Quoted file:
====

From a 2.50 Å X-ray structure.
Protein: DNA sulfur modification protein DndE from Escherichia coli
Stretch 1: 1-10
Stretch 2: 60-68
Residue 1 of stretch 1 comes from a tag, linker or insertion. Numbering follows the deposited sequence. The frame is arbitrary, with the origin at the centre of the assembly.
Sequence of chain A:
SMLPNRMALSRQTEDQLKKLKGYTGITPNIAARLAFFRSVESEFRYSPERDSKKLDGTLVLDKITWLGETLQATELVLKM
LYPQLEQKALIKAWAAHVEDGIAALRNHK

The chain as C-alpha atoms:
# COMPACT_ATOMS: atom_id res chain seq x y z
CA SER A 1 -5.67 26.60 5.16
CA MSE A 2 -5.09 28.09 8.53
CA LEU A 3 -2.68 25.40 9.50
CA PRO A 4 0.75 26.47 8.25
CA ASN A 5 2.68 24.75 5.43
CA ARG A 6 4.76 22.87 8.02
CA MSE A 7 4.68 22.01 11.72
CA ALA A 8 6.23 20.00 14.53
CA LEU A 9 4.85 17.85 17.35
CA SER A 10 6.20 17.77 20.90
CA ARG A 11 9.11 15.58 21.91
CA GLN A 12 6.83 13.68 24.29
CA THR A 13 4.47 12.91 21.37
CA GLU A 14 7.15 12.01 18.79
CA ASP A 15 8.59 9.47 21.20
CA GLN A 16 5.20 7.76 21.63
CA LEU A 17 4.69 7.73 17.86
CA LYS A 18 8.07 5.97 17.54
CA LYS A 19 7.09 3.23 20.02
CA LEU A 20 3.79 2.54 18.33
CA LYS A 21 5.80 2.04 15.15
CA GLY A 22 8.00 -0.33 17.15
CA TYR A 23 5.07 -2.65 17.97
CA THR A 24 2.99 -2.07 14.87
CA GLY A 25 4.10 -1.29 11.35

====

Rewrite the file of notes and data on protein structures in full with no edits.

From a 2.50 Å X-ray structure.
Protein: DNA sulfur modification protein DndE from Escherichia coli
Stretch 1: 1-10
Stretch 2: 60-68
Residue 1 of stretch 1 comes from a tag, linker or insertion. Numbering follows the deposited sequence. The frame is arbitrary, with the origin at the centre of the assembly.
Sequence of chain A:
SMLPNRMALSRQTEDQLKKLKGYTGITPNIAARLAFFRSVESEFRYSPERDSKKLDGTLVLDKITWLGETLQATELVLKM
LYPQLEQKALIKAWAAHVEDGIAALRNHK

The chain as C-alpha atoms:
# COMPACT_ATOMS: atom_id res chain seq x y z
CA SER A 1 -5.67 26.60 5.16
CA MSE A 2 -5.09 28.09 8.53
CA LEU A 3 -2.68 25.40 9.50
CA PRO A 4 0.75 26.47 8.25
CA ASN A 5 2.68 24.75 5.43
CA ARG A 6 4.76 22.87 8.02
CA MSE A 7 4.68 22.01 11.72
CA ALA A 8 6.23 20.00 14.53
CA LEU A 9 4.85 17.85 17.35
CA SER A 10 6.20 17.77 20.90
CA ARG A 11 9.11 15.58 21.91
CA GLN A 12 6.83 13.68 24.29
CA THR A 13 4.47 12.91 21.37
CA GLU A 14 7.15 12.01 18.79
CA ASP A 15 8.59 9.47 21.20
CA GLN A 16 5.20 7.76 21.63
CA LEU A 17 4.69 7.73 17.86
CA LYS A 18 8.07 5.97 17.54
CA LYS A 19 7.09 3.23 20.02
CA LEU A 20 3.79 2.54 18.33
CA LYS A 21 5.80 2.04 15.15
CA GLY A 22 8.00 -0.33 17.15
CA TYR A 23 5.07 -2.65 17.97
CA THR A 24 2.99 -2.07 14.87
CA GLY A 25 4.10 -1.29 11.35